Canter concluded, “This finding gives credence to the proposition that broken homes reduce parental supervision, which in turn may increase involvement in delinquency, particularly among males” (p. 164). In the Pittsburgh Youth Study, Browning and Loeber (1999) found that the demographic variable most strongly related to delinquency was having a broken family. According to the Forum on Child and Family Statistics (2006), when children live with two parents who are married to each other, they tend to have more favorable life course outcomes.
There is also, however, some evidence that there may be more social organization and cohesion, guidance, and control in happy one-parent families than in two-parent families marked by discord. It may be that the broken family is not as important a determinant of delinquency as are the events leading to the broken home. Disruption, disorganization, and tension, which may lead to a broken family or may prevail in a family staying intact “for the children’s sake,” may be more important causative factors of delinquency than the actual breakup (Browning & Loeber, 1999; Emery, 1982; Stern, 1964; Texas Youth Commission, 2004). According to Rebellon (2002), broken homes are strongly associated with a range of delinquent behaviors, including minor status offenses and more severe property or violent offenses. According to Brown (2004), adolescents in single-parent families are significantly more delinquent than their counterparts residing with two biological, married parents. Further, “Seven of the eight studies that used nationally representative data, for example, found that children in single-parent or other non-intact family structures were at greater risk of committing criminal or delinquent acts” (Americans for Divorce Reform, 2005). However, as just noted, several factors, including divorce or separation, recent remarriage, gender of parent, and the long-term presence of a stepparent, appear to be related to different types of delinquency.
Not all authorities agree that broken homes have a major influence on delinquency. Wells and Rankin (1991), reviewing the relationship between broken homes and delinquency, concluded that there is some impact of broken homes on delinquency, although it appears to be moderately weak, especially for serious crime. Bumphus and Anderson (1999) concluded that traditional measures of family structure relate more to criminal patterns of Caucasians than to those of African Americans. Rebellon (2002) found that single parenthood per se does not appear to be associated with delinquency; rather, certain types of changes in family composition appear to be related to delinquency. Schroeder, Osgood, and Oghia (2010), using data from the National Youth Study, determined that the process of family dissolution is not associated with concurrent increases in delinquency.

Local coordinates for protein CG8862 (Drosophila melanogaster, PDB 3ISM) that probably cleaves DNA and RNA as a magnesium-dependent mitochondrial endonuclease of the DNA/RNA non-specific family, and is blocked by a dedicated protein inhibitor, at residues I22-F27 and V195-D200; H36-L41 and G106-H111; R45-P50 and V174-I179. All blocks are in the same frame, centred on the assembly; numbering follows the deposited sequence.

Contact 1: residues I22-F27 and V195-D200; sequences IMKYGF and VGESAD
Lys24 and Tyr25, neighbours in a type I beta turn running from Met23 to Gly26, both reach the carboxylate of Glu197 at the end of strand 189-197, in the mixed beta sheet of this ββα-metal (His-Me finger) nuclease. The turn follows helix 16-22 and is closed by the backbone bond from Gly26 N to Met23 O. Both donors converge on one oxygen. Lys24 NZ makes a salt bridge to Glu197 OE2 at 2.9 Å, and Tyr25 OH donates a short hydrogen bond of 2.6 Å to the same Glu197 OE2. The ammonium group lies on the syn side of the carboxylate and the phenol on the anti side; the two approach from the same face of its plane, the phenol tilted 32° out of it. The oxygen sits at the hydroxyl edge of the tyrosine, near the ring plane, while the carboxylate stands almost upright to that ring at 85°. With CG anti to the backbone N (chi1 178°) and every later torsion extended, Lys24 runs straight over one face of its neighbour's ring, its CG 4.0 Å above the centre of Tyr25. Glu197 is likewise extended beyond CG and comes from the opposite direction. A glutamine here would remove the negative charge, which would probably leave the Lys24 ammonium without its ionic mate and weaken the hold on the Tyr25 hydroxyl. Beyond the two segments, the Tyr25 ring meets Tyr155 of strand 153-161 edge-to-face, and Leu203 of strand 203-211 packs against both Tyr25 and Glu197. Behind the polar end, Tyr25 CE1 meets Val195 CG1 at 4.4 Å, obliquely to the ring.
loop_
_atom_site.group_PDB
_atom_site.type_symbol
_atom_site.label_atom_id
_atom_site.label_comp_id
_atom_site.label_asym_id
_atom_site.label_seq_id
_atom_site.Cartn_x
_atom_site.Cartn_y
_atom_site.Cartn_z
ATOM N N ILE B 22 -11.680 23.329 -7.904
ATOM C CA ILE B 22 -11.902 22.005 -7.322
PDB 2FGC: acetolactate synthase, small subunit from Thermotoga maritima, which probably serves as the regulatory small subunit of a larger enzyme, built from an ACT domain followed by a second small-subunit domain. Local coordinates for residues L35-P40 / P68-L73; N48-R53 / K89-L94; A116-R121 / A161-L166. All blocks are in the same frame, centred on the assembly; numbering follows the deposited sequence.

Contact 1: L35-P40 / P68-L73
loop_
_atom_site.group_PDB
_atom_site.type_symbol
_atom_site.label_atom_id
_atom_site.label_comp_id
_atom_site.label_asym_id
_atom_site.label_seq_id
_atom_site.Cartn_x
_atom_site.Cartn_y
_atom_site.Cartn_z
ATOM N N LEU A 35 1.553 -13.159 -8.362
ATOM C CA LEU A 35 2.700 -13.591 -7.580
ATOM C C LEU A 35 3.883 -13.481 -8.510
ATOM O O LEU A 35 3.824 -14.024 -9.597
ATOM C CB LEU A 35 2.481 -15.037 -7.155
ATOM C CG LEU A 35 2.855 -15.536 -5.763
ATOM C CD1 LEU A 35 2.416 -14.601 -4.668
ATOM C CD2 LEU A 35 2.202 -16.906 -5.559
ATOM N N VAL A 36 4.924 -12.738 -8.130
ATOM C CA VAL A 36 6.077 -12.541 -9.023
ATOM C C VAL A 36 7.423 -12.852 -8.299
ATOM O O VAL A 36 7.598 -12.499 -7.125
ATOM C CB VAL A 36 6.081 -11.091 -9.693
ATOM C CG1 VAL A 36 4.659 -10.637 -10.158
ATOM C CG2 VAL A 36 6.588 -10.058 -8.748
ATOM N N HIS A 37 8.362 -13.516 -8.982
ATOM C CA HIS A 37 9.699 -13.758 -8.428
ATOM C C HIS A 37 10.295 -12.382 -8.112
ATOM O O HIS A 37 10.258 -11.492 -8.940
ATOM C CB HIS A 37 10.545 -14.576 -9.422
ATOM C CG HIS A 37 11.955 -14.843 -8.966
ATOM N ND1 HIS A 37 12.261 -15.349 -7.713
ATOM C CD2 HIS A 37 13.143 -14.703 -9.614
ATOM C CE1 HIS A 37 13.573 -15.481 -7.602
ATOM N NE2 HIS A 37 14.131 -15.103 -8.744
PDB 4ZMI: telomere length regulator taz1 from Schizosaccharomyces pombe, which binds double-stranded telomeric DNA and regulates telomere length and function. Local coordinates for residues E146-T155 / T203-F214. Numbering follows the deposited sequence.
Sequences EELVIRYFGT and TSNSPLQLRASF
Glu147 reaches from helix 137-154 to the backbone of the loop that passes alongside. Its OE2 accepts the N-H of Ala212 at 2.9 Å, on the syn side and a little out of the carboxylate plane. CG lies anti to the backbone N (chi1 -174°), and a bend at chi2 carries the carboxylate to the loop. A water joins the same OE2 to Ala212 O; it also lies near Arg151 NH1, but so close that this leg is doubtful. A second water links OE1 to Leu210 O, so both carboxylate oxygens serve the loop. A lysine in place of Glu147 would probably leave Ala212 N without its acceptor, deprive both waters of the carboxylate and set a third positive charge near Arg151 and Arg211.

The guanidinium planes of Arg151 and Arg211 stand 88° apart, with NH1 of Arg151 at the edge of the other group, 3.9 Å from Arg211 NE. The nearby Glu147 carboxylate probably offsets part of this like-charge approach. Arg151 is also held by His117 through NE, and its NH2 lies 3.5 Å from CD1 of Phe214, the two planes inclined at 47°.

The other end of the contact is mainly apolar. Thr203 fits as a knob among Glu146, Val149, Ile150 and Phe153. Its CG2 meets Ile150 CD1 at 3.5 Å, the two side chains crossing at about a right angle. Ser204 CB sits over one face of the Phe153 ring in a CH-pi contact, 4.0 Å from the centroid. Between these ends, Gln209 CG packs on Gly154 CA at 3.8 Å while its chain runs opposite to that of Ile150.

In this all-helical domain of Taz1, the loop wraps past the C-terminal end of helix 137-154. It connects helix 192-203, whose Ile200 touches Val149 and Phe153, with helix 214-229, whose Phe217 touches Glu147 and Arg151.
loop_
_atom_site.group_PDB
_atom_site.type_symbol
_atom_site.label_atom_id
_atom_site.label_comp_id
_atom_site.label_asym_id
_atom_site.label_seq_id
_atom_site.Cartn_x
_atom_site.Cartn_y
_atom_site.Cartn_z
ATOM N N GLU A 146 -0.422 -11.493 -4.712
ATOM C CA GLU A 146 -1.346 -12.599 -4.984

Demuth and Brown (2004), using data from the 1995 National Longitudinal Survey of Adolescent Health, extended prior research investigating the effects of growing up in two-parent versus single-mother families by also examining delinquency in single-father families. The results indicate that juveniles in single-parent families are significantly more delinquent than their counterparts residing with two
biological married parents. However, the authors found that family processes fully account for the higher levels of delinquency exhibited by adolescents from single-father versus single-mother families.
In 2011, 69 percent of …
Behavioral Theories of Juvenile Crime
Juvenile Delinquency and Justice
Dr. Danielle McDonald
November 1, 2020
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Behavioral Theories of Juvenile Crime
Explanation of Juvenile Crime
Juveniles commit crimes for a variety of reasons varying from a troubled home life and
the lack of adult attention to the common issue of peer pressure. Whatever the reason may be,
their behavior is a conscious decision that they make, risking the possibility of being held
responsible for their choices and consequences (Justice, 2020). Behavioral theories are necessary
to explain juvenile crime because there are so many things to take into consideration when
attempting to understand one’s behavior, especially juveniles; given the fact that they’re not fully
mentally developed yet. For example, if a child chooses to act out using bad behavior because
their sibling or family member exposes them to that sort of behavior, then they’re exemplifying
characteristics of learning theory. They’re continuously witnessing bad behavior; therefore,
they’re acquiring those same bad tendencies. Behavioral theories allow professionals to provide
these assessments to find the root or underlying cause of the behavior, which helps correct the
unwanted bad behavior.
Addressing Juvenile Behavior Through Theories
Many behavioral theories that can be used to explain juvenile crime; some being more
valuable and applicable than others. For instance, the biological theory is based upon the idea
that criminal behavior, or delinquency, is inherited genetically. Ideally, most people’s first
thought is “well there isn’t a gene you can pass down to a child that could put them more at risk
to be a criminal?”, but it’s more complicated than that. It’s based on a chemical science. In this
sense, many imbalances can cause a young person to act out which could potentially result in
delinquent behavior. Learning disabilities, glandular malfunctions, nutrition, to racial heritage
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can all be factors to be considered in biological theories (Cox, 2018). This has been proven to be
scientifically applicable to understanding juvenile delinquency while also continuously being
studied and improved.
Deterrence theory is also relative when explaining and understanding juvenile